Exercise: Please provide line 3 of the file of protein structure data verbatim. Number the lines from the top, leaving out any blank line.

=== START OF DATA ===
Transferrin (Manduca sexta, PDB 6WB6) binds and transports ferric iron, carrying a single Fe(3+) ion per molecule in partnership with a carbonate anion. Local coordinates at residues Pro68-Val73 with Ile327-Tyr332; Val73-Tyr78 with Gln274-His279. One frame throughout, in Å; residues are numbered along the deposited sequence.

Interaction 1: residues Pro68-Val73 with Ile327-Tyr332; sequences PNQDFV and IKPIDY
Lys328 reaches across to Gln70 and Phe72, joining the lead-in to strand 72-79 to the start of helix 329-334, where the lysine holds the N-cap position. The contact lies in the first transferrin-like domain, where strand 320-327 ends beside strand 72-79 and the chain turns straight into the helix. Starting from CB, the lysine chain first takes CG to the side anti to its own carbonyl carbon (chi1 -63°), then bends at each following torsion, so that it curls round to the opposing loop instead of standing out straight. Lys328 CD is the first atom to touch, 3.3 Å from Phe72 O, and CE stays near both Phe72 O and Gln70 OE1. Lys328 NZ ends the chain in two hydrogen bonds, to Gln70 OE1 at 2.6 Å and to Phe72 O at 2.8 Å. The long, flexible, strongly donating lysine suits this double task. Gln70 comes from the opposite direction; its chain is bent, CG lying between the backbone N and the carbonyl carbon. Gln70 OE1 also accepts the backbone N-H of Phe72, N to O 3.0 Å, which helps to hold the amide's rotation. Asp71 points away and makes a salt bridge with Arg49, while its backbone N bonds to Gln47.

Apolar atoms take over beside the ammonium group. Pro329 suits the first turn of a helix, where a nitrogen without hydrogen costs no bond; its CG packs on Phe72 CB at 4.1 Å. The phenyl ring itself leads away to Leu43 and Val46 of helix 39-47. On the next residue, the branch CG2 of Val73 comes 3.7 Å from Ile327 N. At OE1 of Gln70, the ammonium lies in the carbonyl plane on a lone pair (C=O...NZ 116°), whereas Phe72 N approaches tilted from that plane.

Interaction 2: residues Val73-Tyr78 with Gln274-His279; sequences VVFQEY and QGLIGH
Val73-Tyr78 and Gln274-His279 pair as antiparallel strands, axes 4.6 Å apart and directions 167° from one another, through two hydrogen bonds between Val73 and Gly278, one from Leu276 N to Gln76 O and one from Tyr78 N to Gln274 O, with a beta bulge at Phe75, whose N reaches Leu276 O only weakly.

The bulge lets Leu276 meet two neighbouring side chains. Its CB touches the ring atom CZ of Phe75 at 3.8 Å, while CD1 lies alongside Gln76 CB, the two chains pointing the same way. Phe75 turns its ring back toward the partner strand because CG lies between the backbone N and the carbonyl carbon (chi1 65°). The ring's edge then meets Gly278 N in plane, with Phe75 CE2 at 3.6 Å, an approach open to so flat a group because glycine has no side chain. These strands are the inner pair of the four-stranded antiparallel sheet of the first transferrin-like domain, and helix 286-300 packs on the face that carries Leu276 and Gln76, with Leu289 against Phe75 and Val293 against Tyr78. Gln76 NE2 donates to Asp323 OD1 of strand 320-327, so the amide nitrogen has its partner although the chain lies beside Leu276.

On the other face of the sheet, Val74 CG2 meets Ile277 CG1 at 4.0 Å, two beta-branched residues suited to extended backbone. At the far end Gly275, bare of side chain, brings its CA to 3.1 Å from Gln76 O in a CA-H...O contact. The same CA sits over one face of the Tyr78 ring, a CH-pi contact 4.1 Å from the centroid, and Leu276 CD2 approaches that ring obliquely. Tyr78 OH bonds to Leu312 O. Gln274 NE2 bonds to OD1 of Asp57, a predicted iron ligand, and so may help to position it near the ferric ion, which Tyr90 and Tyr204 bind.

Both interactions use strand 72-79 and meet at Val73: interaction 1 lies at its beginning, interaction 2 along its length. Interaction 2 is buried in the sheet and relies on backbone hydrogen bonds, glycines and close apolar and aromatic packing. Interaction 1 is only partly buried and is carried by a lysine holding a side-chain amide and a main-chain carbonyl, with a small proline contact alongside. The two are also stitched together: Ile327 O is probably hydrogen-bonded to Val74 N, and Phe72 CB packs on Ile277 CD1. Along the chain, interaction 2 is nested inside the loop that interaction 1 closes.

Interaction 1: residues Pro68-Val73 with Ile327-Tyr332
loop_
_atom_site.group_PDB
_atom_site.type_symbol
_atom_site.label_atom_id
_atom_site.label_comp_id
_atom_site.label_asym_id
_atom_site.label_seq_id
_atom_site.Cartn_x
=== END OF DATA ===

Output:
Lys328 reaches across to Gln70 and Phe72, joining the lead-in to strand 72-79 to the start of helix 329-334, where the lysine holds the N-cap position. The contact lies in the first transferrin-like domain, where strand 320-327 ends beside strand 72-79 and the chain turns straight into the helix. Starting from CB, the lysine chain first takes CG to the side anti to its own carbonyl carbon (chi1 -63°), then bends at each following torsion, so that it curls round to the opposing loop instead of standing out straight. Lys328 CD is the first atom to touch, 3.3 Å from Phe72 O, and CE stays near both Phe72 O and Gln70 OE1. Lys328 NZ ends the chain in two hydrogen bonds, to Gln70 OE1 at 2.6 Å and to Phe72 O at 2.8 Å. The long, flexible, strongly donating lysine suits this double task. Gln70 comes from the opposite direction; its chain is bent, CG lying between the backbone N and the carbonyl carbon. Gln70 OE1 also accepts the backbone N-H of Phe72, N to O 3.0 Å, which helps to hold the amide's rotation. Asp71 points away and makes a salt bridge with Arg49, while its backbone N bonds to Gln47.